The social reformism of Seki and others had its roots in a transnational fellowship of progressives who shared the belief that civilized nations should be able to forge a middle path between capitalism and socialism. Hanes's sweeping study permits us not only to weave social progressivism into the modern Japanese historical narrative but also to reconceive it as a truly transnational movement whose impact was felt across the Pacific as well as the Atlantic.
The Spread of Ideas and the Transformation of Power; India and Southeast Asia in the Classical Age
This study revisits one of the most extensive examples of the spread of ideas in the history of civilization: the diffusion of Indian religious and political ideas to Southeast Asia before the advent of Islam and European colonialism. Hindu and Buddhist concepts and symbols of kingship and statecraft helped to legitimize Southeast Asian rulers, and transform the political institutions and authority of Southeast Asia. But the process of this diffusion was not accompanied by imperialism, political hegemony, or colonization as conventionally understood. This book investigates different explanations of the spread of Indian ideas offered by scholars, including why and how it occurred and what were its key political and institutional outcomes. It challenges the view that strategic competition is a recurring phenomenon when civilizations encounter each other.
Reconciling Air Quality, Climate, and Economic Goals
Homespun and Modern India
In Clothing Gandhi's Nation, Lisa Trivedi explores the making of one of modern India's most enduring political symbols, khadi: a homespun, home-woven cloth. The image of Mohandas K. Gandhi clothed simply in a loincloth and plying a spinning wheel is familiar around the world, as is the sight of Gandhi, Jawaharlal Nehru, and other political leaders dressed in "Gandhi caps" and khadi shirts. Less widely understood is how these images associate the wearers with the swadeshi movement -- which advocated the exclusive consumption of indigenous goods to establish India's autonomy from Great Britain -- or how khadi was used to create a visual expression of national identity after Independence. Trivedi brings together social history and the study of visual culture to account for khadi as both symbol and commodity. Written in a clear narrative style, the book provides a cultural history of important and distinctive aspects of modern Indian history.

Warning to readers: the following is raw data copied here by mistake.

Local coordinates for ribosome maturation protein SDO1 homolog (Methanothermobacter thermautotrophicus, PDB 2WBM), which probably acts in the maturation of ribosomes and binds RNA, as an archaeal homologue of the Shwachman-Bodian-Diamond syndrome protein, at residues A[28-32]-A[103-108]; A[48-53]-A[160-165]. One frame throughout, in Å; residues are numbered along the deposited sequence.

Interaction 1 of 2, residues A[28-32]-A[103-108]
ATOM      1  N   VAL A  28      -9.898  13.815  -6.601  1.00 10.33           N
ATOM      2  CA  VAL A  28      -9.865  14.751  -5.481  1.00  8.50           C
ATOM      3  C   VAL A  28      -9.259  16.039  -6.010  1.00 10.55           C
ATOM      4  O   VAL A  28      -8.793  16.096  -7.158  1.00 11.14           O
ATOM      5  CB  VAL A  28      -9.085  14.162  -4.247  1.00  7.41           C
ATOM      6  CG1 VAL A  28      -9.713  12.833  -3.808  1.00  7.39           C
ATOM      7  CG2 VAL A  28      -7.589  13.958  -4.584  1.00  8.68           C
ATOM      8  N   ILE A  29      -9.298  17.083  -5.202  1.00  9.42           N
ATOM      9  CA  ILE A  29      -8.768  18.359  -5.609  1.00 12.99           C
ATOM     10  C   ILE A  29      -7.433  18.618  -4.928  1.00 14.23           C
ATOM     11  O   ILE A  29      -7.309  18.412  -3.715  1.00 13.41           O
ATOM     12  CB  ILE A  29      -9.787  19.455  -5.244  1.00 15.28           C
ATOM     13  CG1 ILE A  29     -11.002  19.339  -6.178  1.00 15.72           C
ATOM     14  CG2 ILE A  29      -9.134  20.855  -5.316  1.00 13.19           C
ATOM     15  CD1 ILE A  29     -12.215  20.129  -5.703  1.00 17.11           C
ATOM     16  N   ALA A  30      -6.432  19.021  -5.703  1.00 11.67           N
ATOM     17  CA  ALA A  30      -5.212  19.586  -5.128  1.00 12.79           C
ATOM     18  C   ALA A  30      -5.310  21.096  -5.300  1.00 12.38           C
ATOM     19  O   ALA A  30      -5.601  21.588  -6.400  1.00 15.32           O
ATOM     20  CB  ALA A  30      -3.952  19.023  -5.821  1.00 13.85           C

The Making of the Hong Kong Chinese
This book offers an alternative perspective to look into Hong Kong’s colonial pasts, tracing how malleable forms of colonial power are underpinning institutions and cultural imaginaries across the social body. Such a collaborative colonial power formation gave shape to the Hong Kong Chinese and its impacts are still lingering after 1997.
A History of Imprisonment in Vietnam, 1862-1940
Peter Zinoman's original and insightful study focuses on the colonial prison system in French Indochina and its role in fostering modern political consciousness among the Vietnamese. Using prison memoirs, newspaper articles, and extensive archival records, Zinoman presents a wealth of significant new information to document how colonial prisons, rather than quelling political dissent and maintaining order, instead became institutions that promoted nationalism and revolutionary education.
Interaction and Reintegration
The evolution of Hong Kong, as a British colony and now a Special Administrative Region at China's door step, has always been inextricably intertwined with the situation in China. This relationship is examined through various perspectives in this volume.